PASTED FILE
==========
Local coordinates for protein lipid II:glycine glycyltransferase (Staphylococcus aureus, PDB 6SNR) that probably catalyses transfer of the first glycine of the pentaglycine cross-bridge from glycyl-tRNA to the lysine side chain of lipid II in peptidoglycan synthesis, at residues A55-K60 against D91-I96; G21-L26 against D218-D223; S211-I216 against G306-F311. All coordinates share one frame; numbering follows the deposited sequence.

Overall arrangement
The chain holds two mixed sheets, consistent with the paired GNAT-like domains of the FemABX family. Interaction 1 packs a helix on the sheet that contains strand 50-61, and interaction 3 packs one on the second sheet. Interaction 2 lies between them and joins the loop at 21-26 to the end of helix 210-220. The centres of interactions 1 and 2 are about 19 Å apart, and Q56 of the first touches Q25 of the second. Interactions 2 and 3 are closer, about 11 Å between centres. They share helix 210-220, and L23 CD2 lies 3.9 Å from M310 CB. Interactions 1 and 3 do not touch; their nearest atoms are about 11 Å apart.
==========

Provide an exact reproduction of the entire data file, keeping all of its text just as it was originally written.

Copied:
Local coordinates for protein lipid II:glycine glycyltransferase (Staphylococcus aureus, PDB 6SNR) that probably catalyses transfer of the first glycine of the pentaglycine cross-bridge from glycyl-tRNA to the lysine side chain of lipid II in peptidoglycan synthesis, at residues A55-K60 against D91-I96; G21-L26 against D218-D223; S211-I216 against G306-F311. All coordinates share one frame; numbering follows the deposited sequence.

Overall arrangement
The chain holds two mixed sheets, consistent with the paired GNAT-like domains of the FemABX family. Interaction 1 packs a helix on the sheet that contains strand 50-61, and interaction 3 packs one on the second sheet. Interaction 2 lies between them and joins the loop at 21-26 to the end of helix 210-220. The centres of interactions 1 and 2 are about 19 Å apart, and Q56 of the first touches Q25 of the second. Interactions 2 and 3 are closer, about 11 Å between centres. They share helix 210-220, and L23 CD2 lies 3.9 Å from M310 CB. Interactions 1 and 3 do not touch; their nearest atoms are about 11 Å apart.